That day we missed our stop in San Tropez as they made no headway against the winds/mistrals that the boat had encountered. We sat there looking out the porthole watching the water go over the porthole. It was all very frightening for many people. We finally arrived in Cannes late that afternoon and picked up people for the next week’s cruise.

      That night, the weather became violent again with the surf going over the top deck and by morning many persons who got on in Cannes were very very sick. They did put up the rails on the beds that night which was totally not done the first night. The first night an elderly lady fell out of bed and broke her arm. I fell against furniture in the cabin and had large bruises on my leg and arm. That night we requested Dramamine from the Nursing station and we didn’t get sick from the tossing and turning of the bed and cabin that went on all night long. We had no faith in the management telling us what would happen that night so we decided to take matters into our own hands and request the tablets which we took three times a day for two days until we felt as if the weather had now subsided in Mallorca. We missed another stop in Menorca that next day out of Cannes.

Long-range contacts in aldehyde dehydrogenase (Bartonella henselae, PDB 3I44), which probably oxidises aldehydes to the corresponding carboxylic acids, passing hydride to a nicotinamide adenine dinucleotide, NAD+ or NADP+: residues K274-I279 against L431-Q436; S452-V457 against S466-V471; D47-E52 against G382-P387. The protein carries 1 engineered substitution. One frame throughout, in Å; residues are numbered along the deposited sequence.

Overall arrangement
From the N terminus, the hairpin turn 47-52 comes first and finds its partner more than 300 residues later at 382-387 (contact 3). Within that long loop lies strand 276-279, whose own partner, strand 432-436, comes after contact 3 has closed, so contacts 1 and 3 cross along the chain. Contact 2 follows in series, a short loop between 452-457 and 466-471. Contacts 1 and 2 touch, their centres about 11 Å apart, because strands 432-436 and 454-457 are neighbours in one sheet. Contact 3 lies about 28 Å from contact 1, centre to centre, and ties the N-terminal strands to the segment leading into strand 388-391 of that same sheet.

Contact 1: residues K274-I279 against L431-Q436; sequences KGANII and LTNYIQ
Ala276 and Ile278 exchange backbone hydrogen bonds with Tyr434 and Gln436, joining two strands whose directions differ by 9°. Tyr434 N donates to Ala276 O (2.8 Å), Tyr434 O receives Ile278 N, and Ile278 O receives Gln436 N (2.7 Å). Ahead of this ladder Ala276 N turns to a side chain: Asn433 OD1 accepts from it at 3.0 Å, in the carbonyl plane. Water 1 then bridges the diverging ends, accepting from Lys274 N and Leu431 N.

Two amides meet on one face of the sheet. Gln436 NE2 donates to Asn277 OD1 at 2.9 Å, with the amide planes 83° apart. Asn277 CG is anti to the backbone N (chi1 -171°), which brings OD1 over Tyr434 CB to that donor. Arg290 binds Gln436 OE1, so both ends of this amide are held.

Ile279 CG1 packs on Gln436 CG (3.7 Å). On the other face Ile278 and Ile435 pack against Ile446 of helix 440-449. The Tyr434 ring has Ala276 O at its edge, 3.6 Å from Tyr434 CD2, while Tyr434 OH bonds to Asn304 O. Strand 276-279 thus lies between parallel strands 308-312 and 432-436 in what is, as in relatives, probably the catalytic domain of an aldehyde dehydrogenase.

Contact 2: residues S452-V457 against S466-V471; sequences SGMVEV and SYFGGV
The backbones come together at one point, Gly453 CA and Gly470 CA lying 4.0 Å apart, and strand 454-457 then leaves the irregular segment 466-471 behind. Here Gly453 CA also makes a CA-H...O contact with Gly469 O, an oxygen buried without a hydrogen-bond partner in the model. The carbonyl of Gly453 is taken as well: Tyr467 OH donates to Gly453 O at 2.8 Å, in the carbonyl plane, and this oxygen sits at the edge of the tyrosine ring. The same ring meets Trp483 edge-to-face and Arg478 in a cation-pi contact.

A couple nights later the Captain, a nice man from Sweden, but not their regular Captain sat with us at dinner. He made it a habit to sit with people each night. When I asked him why he didn’t give the crew –especially the kitchen people Dramamine tablets, well, he answered me in a rather arrogant manner, telling us at the table that they were at sea. We felt along with others that the management did a very poor job in informing the passengers of what was going on and that the crew members were much more helpful then the Captain, Senior crew under the Captain, and Hotel Manager.